PressCamp 2016: Smith launches new Rover MTB helmet

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Smith launched its Forefront helmet a couple of years ago now and it has proven popular with many riders, though the price put it out of the reach of many other riders. Smith has worked to produce a more affordable helmet, still using the Koroyd material (you know, the stuff that looks like drinking straws all together), while also trying to increase ventilation and user-friendliness.

Smith Rover

Enter the new Smith Rover (and its road cousin, the Route). It features much bigger, emptier, vents than the Forefront, but there’s still the wonder absorption material on the sides of the head, where most helmets take a hit.

The good news is that the helmets will come in a MIPS and non MIPS version for significantly less than the Forefront (which will carry on). The UK prices, from distributor Ultrasport are set to be £120 for the MIPS version and £100 for the regular version.

There’s still eyewear storage on the Rover
Not all colours are bright either
The rear also has a hollow that’s ideal for goggle strap buckles
Or running a blinky light too

Smith Route

The Smith Route (that it pronounces ‘Rout’) is the road version. Similar at the front, though without a peak, there’s a little less rear coverage. Price is the same.


To match sir’s Bianchi?
We like this worn camo look
Some of the Route family

Unlike many launches, the Smith Rover is already shipping to dealers so you should see it any moment now.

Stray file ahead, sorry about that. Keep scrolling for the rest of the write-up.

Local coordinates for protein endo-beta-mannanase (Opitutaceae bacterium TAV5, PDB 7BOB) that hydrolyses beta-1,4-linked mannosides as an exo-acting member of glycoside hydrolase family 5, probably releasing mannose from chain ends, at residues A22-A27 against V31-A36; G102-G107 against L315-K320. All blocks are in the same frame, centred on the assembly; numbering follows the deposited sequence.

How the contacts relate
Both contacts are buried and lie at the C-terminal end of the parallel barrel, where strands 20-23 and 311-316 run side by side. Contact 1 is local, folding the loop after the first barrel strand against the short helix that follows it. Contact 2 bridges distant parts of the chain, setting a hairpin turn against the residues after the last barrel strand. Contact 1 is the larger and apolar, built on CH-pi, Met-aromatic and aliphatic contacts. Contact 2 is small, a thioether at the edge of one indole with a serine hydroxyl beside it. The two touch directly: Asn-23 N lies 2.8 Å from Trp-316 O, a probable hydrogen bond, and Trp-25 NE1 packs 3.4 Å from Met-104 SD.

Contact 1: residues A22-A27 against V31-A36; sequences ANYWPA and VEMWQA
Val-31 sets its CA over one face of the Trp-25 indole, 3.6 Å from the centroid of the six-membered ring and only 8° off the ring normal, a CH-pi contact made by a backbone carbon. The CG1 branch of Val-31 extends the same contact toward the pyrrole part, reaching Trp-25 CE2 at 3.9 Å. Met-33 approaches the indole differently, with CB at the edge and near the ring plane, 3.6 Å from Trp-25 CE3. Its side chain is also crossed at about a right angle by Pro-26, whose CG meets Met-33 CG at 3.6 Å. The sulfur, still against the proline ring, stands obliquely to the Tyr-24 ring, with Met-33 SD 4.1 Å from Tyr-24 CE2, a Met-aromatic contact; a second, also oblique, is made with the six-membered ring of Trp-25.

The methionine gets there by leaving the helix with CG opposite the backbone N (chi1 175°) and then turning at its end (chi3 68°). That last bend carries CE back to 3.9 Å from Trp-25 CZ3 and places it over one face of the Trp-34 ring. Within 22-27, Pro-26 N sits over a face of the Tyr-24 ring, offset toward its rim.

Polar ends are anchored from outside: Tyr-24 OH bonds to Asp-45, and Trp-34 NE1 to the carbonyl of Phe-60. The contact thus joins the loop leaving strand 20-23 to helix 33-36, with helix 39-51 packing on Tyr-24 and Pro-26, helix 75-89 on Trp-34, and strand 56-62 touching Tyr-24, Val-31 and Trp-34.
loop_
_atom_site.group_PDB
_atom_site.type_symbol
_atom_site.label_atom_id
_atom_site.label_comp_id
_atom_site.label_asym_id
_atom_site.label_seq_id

Singletrack Editor

Chipps wasn’t around for the dawn of mountain biking in the UK, but he likes to claim that he arrived in time for second breakfast (about the time he shows up for work, then…) starting in the bike trade in 1990 and becoming a full time mountain bike journalist at the start of 1994. Over the subsequent quarter century, he has seen mountain bike culture flourish and diversify and bike technology go from rigid steel frames to fully suspended carbon fibre (and sometimes back to rigid steel as well.)

His riding style is best described as ‘medium, wheels on the ground, trail riding’ though he’s been spotted doing everything from endurance downhill racing to 24 hour cross country racing. He favours mid-travel trail bikes and claims to be wheel-size, gear, brake and tyre agnostic. In fact, his garage spans most bicycle flavours, taking in steel hardtails, carbon trail bikes, even a mountain bike tandem, along with road, touring and gravel/cyclocross bikes.

While he’s happy to chat about bikes all day, his real interest is in the people and places that bikes can introduce you to and he talks as fondly about the trails he’s ridden and riders he’s met as the bikes that took him there.

Comments (2)

    Mesh in the sides & not the front?
    Should one wear these helmets side ways?

    Weight? not on website either

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